Spoiler Alert: This article touches upon Hereditary's plot, ending, and most shocking scenes.
Based on the unsettling stories from the filming of Hereditary, the movie might have been as scary behind the scenes as it is to watch. Ari Aster's feature debut is a master class of emotional manipulation. Hailed as the most frightening film of 2018, it burns through terrifying elements like they're going out of style. The movie has everything - satanic rituals, possessions, séances, demons crawling upside-down on ceilings, secrets hidden in the attic, dead birds, the specter of mental illness, and Ann Dowd yelling, "I expel you!"
Aster's heavily lauded script scratches the surface when it comes to terror, and the cast has all shared creepy stories from behind the scenes of Hereditary. Everything about the making of the film was emotionally taxing – from painstakingly planning out each shot to cutting over an hour of footage. Between cast members taking home severed heads and getting so disturbed they needed therapy, these horror movie facts prove Hereditary was as emotionally exhausting for the cast and crew as it was for everyone watching in theaters.
Every horror movie has that moment – the one that sticks with audiences well after the film is over. For Hereditary, it was the shocking sequence where Charlie (played by Milly Shapiro) is inadvertently beheaded while being rushed to the hospital. Charlie's severed head is like the trophy of Hereditary's unlikely box office success, and Shapiro tried to take it home after filming. She did, after all, spend the time having a mold made of her face. Shapiro told Thrillist:
"I really want my head so badly, to have it and to display it and scare people with it. I've sneakily mentioned it a few times. Like, 'Oh, if you're not doing anything with it, I'll just keep it in a fruit bowl. It will be really fun.' I really want it though. Halloween's my favorite holiday, and there are so many cool things I could do with it."
The scene where Alex Wolff becomes possessed in the middle of class is one of the most startling parts of his performance. An invisible force takes over his character, Peter, and starts contorting his body and slamming his head into his desk. As it turns out, the moment was a bit more genuine than viewers might imagine, as Wolff ended up drawing real blood. Wolff told The Wrap:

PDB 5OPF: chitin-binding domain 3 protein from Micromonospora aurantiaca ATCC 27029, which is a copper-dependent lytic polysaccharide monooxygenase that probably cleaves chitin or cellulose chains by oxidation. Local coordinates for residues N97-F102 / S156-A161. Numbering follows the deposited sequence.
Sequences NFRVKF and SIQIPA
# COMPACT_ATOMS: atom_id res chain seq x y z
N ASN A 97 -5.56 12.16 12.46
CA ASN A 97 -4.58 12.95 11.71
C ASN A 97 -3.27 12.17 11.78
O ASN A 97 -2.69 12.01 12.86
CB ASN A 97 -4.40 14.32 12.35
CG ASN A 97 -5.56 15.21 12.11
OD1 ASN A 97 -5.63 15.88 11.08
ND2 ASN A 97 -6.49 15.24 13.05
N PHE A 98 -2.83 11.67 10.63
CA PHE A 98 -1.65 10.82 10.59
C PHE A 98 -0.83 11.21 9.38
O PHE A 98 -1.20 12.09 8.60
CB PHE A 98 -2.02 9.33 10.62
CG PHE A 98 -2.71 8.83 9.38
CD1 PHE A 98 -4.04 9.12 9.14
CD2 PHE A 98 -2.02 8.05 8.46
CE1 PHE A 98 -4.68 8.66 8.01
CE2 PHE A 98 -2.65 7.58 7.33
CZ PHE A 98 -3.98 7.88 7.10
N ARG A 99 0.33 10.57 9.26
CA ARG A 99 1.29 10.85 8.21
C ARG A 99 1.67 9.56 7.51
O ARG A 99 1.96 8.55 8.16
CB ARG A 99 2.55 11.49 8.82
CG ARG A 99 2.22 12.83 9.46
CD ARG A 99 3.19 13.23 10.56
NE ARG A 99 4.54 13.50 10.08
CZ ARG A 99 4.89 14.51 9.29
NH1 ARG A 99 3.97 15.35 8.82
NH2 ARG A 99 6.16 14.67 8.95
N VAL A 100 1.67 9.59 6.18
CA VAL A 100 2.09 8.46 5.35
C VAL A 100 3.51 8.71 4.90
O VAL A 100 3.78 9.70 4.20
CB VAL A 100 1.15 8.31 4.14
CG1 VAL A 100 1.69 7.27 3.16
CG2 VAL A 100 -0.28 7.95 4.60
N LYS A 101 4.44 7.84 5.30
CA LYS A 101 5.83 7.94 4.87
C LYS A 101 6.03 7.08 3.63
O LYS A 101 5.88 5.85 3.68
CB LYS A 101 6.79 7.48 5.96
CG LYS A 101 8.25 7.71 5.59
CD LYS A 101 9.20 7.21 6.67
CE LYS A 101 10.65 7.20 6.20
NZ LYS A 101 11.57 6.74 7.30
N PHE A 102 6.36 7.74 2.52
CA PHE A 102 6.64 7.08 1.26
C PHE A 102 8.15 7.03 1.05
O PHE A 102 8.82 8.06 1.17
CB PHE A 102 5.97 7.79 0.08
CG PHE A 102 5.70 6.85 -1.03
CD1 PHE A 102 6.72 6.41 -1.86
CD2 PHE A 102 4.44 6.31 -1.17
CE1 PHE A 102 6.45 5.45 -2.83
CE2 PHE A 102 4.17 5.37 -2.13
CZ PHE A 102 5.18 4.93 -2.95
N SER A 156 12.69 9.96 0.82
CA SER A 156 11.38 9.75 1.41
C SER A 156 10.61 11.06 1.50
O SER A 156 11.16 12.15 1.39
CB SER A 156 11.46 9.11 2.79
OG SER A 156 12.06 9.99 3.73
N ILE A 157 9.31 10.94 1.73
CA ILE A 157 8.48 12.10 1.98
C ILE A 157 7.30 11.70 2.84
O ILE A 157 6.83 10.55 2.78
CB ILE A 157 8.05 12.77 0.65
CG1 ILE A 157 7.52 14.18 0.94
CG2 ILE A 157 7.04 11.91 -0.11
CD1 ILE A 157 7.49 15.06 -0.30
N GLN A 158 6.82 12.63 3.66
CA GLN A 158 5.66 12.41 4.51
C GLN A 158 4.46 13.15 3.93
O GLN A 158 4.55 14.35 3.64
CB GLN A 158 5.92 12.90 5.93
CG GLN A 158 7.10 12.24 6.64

“I had to have the blood shoot out perfectly out of my nose and jump back and do that whole thing. I remember after, I was just panting, my voice is gone, blood is dripping down everywhere, and blood is gushing down my knee - real blood gushing down my knee because I slammed it against a chair. I couldn’t move my arm, my complete ankle was swollen - it looked like a balloon.”
Real occult texts inspired Hereditary's ending - Aster found them so disturbing that he stopped reading the minute he scratched the surface enough to write Paimon into the script. He told Vox:
I did do a lot of research, especially into witchcraft and how one might cast a spell and how to conduct one of these rituals. It was very disturbing for me, and I had to move away from it once I’d gotten what I needed. I’m sure that I’m going to be called out by occultists for taking liberty where I might have. But ultimately, I have no ties to the occult. In any way. I’m just a Jewish guy. I’m just a neurotic Jewish guy.
Ari Aster did his homework researching the occult for his debut feature. How deep did his research go? As it turns out, Paimon exists in occult lore. The demon, sometimes referred to as a "King of Hell," is Lucifer's right-hand man. Depictions often show him as a man riding a camel and wearing a crown.
In Hereditary, we get to see Paimon's demonic allure, and he's summoned similar to grimoire lore. That symbol used all around the film is the actual Seal of Paimon, and it must be drawn to conjure the beast. Some texts say a sacrifice is required, which might be why the symbol is drawn above Ellen's body in the attic and carved into the telephone pole that ultimately takes Charlie's life.